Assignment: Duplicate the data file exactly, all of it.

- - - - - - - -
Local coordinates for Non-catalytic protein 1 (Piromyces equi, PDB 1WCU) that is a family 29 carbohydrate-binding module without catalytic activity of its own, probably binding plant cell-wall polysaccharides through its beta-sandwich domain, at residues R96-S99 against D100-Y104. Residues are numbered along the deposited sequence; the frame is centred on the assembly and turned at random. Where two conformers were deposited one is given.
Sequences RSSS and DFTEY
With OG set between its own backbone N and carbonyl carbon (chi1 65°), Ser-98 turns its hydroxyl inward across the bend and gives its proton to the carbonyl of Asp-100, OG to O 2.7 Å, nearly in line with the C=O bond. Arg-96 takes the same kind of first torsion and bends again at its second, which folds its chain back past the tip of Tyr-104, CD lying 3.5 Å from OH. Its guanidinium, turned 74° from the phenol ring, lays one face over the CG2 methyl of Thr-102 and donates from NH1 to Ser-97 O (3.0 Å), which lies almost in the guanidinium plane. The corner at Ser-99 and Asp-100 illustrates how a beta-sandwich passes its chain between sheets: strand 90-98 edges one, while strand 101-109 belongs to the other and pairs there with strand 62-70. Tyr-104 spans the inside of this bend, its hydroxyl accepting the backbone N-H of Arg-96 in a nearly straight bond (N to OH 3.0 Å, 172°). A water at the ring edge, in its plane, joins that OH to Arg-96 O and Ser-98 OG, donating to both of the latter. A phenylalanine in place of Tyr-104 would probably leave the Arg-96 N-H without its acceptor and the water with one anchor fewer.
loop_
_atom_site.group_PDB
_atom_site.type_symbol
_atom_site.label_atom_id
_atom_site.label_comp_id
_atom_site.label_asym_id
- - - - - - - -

Local coordinates for Non-catalytic protein 1 (Piromyces equi, PDB 1WCU) that is a family 29 carbohydrate-binding module without catalytic activity of its own, probably binding plant cell-wall polysaccharides through its beta-sandwich domain, at residues R96-S99 against D100-Y104. Residues are numbered along the deposited sequence; the frame is centred on the assembly and turned at random. Where two conformers were deposited one is given.
Sequences RSSS and DFTEY
With OG set between its own backbone N and carbonyl carbon (chi1 65°), Ser-98 turns its hydroxyl inward across the bend and gives its proton to the carbonyl of Asp-100, OG to O 2.7 Å, nearly in line with the C=O bond. Arg-96 takes the same kind of first torsion and bends again at its second, which folds its chain back past the tip of Tyr-104, CD lying 3.5 Å from OH. Its guanidinium, turned 74° from the phenol ring, lays one face over the CG2 methyl of Thr-102 and donates from NH1 to Ser-97 O (3.0 Å), which lies almost in the guanidinium plane. The corner at Ser-99 and Asp-100 illustrates how a beta-sandwich passes its chain between sheets: strand 90-98 edges one, while strand 101-109 belongs to the other and pairs there with strand 62-70. Tyr-104 spans the inside of this bend, its hydroxyl accepting the backbone N-H of Arg-96 in a nearly straight bond (N to OH 3.0 Å, 172°). A water at the ring edge, in its plane, joins that OH to Arg-96 O and Ser-98 OG, donating to both of the latter. A phenylalanine in place of Tyr-104 would probably leave the Arg-96 N-H without its acceptor and the water with one anchor fewer.
loop_
_atom_site.group_PDB
_atom_site.type_symbol
_atom_site.label_atom_id
_atom_site.label_comp_id
_atom_site.label_asym_id